Busted: AppBucket Founders Plead Guilty to Conspiracy to Commit Copyright Infringement of Android Apps

March 25, 2014 - Written By Tony Simons

Justice has been served in the United States Justice Department’s first ever conviction against black market mobile app distributors.  Nicholas Anthony Narbone, 26, and Thomas Allen Dye, 21, the two Florida men behind the nefarious AppBucket Web site — which is believed to have served up over a million copyrighted applications between August 2010 and August 2012 — each pled guilty on Monday to one count of conspiracy to commit copyright infringement.

Both men face a five-year maximum prison sentence for their crimes, as the Justice Department isn’t looking too kindly upon them for the estimated $700,000 worth of apps they are accused of illegally distributing. Dye is scheduled for sentencing in June, and Narbone will get his day in court in July. “These men trampled on the intellectual property rights of others when they and other members of the Appbucket group distributed more than one million copies of pirated apps,” Acting Assistant Attorney General David A. O’Neil said in a statement. “The Criminal Division has made fighting intellectual property crime a top priority, and these convictions demonstrate our determination to prosecute those who undermine the innovations of others in new technologies.”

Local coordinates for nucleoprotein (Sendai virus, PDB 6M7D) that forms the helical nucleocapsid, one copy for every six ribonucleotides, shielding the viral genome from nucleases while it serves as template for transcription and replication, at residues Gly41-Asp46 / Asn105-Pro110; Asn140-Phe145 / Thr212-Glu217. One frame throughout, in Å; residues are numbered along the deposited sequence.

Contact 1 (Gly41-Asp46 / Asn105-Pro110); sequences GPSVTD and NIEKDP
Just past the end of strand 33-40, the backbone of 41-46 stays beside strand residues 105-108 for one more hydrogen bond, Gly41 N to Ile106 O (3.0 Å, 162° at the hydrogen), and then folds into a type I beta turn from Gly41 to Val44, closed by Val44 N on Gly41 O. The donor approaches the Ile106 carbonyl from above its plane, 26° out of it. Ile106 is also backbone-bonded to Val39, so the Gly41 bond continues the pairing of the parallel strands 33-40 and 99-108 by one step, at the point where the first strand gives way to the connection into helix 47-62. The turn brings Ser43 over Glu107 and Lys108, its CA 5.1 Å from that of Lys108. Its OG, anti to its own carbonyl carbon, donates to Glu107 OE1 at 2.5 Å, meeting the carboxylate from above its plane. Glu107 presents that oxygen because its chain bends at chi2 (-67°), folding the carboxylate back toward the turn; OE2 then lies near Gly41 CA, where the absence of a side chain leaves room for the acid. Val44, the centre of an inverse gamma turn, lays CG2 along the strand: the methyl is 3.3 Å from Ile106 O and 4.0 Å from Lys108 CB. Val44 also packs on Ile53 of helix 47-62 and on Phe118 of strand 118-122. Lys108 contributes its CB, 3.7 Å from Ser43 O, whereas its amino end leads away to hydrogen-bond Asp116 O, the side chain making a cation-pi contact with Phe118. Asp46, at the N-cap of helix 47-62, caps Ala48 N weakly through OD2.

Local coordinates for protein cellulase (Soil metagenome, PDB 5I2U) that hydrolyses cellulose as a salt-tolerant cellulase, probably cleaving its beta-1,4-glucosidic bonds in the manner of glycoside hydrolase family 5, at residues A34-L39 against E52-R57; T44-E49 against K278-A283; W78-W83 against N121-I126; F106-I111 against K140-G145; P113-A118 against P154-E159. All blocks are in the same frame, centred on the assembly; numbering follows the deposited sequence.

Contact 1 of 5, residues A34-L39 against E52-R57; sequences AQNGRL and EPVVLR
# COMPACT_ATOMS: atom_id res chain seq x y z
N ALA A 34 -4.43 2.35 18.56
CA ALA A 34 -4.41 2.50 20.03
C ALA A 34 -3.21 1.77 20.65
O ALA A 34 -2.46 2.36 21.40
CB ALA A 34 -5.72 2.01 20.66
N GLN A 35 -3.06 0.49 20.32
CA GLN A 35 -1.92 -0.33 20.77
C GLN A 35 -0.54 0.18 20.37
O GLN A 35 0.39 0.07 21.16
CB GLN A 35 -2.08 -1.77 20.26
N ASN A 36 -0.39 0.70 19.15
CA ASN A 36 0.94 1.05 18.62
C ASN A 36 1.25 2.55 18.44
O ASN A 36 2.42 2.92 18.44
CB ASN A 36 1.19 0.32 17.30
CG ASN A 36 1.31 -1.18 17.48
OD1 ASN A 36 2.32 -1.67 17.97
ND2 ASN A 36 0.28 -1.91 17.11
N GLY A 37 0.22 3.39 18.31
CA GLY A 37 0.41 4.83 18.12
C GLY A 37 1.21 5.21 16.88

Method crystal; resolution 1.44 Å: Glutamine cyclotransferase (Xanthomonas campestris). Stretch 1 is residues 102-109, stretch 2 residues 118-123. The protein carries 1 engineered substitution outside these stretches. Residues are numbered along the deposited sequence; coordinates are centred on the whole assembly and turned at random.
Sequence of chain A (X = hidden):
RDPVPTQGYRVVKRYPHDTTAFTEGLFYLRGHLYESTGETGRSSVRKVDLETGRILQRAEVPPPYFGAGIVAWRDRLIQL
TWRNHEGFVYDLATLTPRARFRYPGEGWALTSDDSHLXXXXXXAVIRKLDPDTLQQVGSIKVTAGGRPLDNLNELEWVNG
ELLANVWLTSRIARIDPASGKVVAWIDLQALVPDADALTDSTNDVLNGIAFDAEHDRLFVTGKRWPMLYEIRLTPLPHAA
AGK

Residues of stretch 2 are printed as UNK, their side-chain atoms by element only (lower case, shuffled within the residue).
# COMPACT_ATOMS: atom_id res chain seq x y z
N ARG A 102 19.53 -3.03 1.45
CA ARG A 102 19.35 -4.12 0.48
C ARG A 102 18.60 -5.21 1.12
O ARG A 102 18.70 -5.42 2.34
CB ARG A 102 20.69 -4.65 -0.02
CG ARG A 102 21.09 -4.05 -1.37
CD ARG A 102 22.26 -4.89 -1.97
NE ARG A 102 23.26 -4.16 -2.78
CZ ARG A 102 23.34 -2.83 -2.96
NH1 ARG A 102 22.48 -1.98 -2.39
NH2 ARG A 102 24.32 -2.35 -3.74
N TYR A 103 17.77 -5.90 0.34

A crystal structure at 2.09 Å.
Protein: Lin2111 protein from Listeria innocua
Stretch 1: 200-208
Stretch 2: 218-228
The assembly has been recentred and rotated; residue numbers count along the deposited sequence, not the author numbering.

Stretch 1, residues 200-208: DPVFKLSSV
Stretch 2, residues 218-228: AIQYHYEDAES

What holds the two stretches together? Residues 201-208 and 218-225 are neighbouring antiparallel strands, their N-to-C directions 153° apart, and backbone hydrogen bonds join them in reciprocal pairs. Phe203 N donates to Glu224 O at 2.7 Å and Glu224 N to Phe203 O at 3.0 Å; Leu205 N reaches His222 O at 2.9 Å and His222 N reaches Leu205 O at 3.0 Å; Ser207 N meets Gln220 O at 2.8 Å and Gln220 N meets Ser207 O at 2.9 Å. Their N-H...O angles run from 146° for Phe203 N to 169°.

Although app piracy certainly isn’t a new issue, it’s still one that needs serious attention, so it’s good to see the authorities taking an active role in protecting our beloved Android development community.  Stealing an application from a developer is the equivalent of hijacking an artist’s painting, or an author’s writings.  It’s like stripping them of their livelihood and their dignity, all in one fell swoop.  And when you take into account the fact that most apps will only set you back a couple of bucks, it makes the matter all the more distressing.

We can drop multiple hundreds of dollars on these fancy, high-end devices, but we can’t go that extra mile to pay for apps?  Well, you had better think twice before you get into the illegal app distribution game because, as we’ve learned from Mr. Narbone and Mr. Dye, crime obviously doesn’t pay.

We’ll stay tuned to this story and update you once these two goons are sentenced.